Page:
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Four More Cases Of Monkeypox

Note: This article may contain commentary or the author's opinion.

It seems the UK can’t get a break, with news of four more cases of monkeypox. This time however there appears to be no link directly to Africa. This brings the total number of cases for this outbreak up to seven. Monkeypox was first discovered in 1958 and occurs much like smallpox. The first recorded cases in a human being occurred in 1970 in the Democratic Republic of Congo. It is believed that monkeys may harbor the virus and infect people since it was found in laboratory monkeys.

The virus causes fever, headache, muscle aches, exhaustion, backache, and swollen lymph nodes. It takes 7 to 14 days for the symptoms to appear after infection. One to three days after the fever appears, a rash will start to spread on the face and then other parts of the body much like smallpox. The most obvious difference between monkeypox, as opposed to smallpox, is that monkeypox will cause the lymph nodes to swell. Inside Africa, it kills about 10% of the people who contract the disease. Monkeypox has spread by close contact usually through bodily fluids. It can be mistaken for other rash-like illnesses such as measles, scabies, chickenpox, or even syphilis. Health chiefs have confirmed the outbreak in the UK and are asking gay and bisexual men to keep an eye out for any unusual rashes because it is hard to spot early.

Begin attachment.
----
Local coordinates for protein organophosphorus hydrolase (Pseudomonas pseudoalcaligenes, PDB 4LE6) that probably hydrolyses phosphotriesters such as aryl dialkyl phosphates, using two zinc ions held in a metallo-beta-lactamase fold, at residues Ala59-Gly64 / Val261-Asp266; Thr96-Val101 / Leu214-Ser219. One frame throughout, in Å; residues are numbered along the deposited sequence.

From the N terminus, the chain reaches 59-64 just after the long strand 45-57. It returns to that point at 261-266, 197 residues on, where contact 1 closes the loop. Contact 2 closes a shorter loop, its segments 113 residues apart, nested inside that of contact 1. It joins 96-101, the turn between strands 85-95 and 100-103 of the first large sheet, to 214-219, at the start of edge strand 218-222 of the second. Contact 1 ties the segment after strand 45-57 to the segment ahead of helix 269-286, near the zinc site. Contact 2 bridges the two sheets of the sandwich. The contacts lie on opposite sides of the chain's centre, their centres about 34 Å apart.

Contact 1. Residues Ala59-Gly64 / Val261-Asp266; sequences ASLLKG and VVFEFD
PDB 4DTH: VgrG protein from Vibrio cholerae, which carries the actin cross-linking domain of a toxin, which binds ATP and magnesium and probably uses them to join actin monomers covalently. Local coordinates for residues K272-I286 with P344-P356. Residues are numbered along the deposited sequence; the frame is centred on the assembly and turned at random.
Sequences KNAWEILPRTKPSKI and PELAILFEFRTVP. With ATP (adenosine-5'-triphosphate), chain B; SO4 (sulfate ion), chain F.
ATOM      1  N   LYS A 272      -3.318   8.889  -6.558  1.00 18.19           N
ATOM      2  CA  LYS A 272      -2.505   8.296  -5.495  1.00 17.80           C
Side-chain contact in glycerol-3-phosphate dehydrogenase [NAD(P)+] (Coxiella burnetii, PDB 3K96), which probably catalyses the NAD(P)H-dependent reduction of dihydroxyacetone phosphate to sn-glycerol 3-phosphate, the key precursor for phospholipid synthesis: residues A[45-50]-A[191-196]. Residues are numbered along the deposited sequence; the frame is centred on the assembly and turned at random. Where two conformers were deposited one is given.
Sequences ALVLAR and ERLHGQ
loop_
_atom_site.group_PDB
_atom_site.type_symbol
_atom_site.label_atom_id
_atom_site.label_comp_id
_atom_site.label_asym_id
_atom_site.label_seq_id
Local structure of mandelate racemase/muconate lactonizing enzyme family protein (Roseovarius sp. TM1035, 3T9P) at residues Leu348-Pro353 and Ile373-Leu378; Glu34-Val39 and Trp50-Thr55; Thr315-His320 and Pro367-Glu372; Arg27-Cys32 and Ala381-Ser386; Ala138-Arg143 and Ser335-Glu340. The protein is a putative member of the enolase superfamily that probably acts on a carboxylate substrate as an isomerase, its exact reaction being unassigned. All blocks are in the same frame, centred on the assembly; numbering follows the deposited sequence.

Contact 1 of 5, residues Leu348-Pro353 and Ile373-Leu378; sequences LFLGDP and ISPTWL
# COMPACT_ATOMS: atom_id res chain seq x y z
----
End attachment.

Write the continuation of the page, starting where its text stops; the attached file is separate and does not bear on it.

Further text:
‘We are particularly urging men who are gay and bisexual to be aware of any unusual rashes or lesions and to contact a sexual health service without delay.’ Doctor Susan Hopkins, chief medical advisor at the UK health Security Agency said. The UK HSA is investigating where the monkeypox may have come from since there isn’t a direct link back to Africa. Additionally, all seven cases have tested positive for the strain from West Africa. This is somewhat good news since it appears to be a milder strain than others.



Some clinics in London have started to step up infection control with social distancing and waiting rooms. There has been some talk of increasing biological control measures locally in London to prevent a community-wide spread.

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On May 7th the UKHSA had found that one person which traveled to Nigeria became infected with monkeypox. And that two people who lived with that person in the same household were also infected with monkeypox. At first, they believe the monkeypox was coming from this Nigeria travel. They don’t believe that the two people inside the household contracted it from the person who traveled to Nigeria. This is because monkeypox is difficult to spread between people. The R rate for monkeypox is two normally but because people get so sick it’s easy to self-quarantine and lower that spread.

Previously, monkeypox had been detected in the United States in 2003 after rodents had been imported from Africa. The first cases in the UK or detected in 2018 after a traveler from Nigeria came to the UK. An NHS nurse was also infected at that time when caring for her patient.